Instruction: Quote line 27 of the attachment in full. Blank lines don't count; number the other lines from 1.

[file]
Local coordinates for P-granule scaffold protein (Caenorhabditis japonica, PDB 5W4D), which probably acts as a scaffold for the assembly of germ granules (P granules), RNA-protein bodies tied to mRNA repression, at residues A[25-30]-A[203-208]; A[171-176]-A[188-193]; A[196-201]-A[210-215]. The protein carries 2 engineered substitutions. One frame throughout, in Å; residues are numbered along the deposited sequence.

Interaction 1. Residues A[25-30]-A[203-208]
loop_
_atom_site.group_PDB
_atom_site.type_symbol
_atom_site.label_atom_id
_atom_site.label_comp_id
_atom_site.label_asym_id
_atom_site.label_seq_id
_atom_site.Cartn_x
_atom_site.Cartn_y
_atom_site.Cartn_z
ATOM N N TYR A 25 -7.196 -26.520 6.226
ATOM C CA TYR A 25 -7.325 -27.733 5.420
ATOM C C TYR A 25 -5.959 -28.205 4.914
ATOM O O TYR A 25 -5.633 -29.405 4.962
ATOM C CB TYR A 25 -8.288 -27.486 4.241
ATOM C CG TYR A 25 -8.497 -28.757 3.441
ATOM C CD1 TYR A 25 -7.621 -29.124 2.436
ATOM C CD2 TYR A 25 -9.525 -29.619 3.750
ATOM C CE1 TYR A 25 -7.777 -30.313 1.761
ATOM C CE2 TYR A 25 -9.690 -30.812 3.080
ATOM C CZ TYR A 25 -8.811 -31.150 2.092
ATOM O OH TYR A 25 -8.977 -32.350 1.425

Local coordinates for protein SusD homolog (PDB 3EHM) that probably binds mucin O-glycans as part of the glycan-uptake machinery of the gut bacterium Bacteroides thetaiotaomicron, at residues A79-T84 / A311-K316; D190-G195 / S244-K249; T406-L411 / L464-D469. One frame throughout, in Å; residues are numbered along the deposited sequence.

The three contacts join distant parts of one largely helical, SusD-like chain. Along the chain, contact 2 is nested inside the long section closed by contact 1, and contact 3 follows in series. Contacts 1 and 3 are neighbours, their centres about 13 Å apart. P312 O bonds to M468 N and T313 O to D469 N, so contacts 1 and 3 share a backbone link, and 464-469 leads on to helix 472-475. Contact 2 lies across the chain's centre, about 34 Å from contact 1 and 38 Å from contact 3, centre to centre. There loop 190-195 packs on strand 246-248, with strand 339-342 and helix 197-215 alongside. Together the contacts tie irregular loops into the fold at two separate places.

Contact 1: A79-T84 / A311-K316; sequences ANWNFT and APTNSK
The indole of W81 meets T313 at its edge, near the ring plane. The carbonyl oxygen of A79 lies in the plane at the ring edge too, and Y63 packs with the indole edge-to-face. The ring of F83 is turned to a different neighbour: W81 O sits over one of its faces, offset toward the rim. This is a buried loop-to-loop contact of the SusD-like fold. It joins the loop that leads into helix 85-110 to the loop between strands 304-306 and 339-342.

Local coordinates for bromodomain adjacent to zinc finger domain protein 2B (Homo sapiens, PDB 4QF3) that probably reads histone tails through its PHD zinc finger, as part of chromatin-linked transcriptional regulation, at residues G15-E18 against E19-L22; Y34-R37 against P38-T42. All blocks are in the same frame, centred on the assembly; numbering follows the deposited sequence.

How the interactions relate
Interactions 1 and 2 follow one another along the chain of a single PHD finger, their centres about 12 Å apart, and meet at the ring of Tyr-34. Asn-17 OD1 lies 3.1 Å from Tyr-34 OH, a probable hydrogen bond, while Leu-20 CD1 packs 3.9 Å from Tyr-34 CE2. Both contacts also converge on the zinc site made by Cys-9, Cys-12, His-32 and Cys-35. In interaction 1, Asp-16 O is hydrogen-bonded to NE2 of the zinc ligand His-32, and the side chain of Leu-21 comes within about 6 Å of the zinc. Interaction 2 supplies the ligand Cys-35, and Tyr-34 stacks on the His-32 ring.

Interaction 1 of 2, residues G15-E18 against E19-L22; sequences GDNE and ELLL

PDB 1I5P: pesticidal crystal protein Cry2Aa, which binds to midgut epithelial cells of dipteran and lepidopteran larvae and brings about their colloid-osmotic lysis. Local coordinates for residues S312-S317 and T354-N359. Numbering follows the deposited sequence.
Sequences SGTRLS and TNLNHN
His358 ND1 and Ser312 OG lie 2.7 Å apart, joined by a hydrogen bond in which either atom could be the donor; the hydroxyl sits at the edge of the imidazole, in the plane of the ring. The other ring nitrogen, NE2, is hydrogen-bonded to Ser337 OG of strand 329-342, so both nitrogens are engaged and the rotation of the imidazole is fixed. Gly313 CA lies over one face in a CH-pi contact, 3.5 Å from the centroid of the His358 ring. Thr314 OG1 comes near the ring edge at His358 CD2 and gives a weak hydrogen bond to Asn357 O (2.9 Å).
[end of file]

Contact 1: A79-T84 / A311-K316; sequences ANWNFT and APTNSK